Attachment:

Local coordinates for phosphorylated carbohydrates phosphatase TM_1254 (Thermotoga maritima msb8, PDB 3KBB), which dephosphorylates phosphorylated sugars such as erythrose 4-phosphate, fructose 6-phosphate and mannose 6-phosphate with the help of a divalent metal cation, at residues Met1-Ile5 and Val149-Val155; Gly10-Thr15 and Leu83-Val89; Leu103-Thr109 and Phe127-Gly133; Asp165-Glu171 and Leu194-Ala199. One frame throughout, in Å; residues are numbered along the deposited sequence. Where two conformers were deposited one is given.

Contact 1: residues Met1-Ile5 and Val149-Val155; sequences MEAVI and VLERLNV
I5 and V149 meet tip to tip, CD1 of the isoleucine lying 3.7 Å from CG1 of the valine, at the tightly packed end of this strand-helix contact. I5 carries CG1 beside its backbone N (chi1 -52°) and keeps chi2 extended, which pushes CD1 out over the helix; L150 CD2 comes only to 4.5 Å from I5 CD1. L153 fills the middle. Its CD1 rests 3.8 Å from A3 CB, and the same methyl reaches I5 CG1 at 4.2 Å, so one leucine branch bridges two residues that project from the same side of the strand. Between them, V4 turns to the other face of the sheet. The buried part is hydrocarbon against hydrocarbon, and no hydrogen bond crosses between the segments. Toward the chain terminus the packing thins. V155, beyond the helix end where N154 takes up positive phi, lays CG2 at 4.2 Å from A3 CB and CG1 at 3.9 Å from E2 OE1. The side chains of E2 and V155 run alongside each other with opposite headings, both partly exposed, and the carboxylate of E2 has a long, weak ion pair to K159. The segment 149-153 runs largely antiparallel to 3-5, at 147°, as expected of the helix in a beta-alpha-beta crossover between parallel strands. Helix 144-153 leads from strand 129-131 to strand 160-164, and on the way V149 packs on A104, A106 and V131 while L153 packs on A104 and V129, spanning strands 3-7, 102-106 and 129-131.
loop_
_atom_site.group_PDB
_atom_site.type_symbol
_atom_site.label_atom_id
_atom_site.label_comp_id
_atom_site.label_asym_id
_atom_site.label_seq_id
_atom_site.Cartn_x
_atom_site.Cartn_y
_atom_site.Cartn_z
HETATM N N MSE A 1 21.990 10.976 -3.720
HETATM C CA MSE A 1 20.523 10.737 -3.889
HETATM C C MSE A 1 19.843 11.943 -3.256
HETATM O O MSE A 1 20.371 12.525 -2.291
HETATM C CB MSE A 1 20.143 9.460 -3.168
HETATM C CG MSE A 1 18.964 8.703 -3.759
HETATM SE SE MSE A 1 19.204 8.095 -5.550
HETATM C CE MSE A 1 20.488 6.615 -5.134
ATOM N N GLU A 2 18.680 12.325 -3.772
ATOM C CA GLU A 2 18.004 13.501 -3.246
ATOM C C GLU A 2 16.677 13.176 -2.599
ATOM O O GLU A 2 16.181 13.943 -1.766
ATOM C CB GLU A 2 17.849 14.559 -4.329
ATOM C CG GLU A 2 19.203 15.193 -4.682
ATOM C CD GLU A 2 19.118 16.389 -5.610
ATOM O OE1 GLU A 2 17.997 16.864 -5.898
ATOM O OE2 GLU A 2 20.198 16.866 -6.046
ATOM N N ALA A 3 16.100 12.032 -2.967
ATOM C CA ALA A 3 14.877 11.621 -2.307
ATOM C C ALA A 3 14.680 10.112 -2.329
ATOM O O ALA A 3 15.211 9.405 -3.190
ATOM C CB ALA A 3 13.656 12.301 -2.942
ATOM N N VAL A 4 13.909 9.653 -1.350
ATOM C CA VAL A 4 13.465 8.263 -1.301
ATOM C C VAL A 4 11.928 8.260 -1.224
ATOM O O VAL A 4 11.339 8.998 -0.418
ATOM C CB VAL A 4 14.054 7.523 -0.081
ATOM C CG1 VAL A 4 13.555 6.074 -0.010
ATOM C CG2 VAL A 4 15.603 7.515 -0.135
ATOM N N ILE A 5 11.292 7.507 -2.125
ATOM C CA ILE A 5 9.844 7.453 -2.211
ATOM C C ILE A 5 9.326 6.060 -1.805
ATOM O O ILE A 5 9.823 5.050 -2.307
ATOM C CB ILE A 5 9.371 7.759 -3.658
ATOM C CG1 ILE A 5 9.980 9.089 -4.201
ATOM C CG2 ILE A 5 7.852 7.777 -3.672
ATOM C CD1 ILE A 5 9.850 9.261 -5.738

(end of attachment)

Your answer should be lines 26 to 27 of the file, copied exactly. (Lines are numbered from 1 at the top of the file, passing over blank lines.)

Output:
ATOM C CB GLU A 2 17.849 14.559 -4.329
ATOM C CG GLU A 2 19.203 15.193 -4.682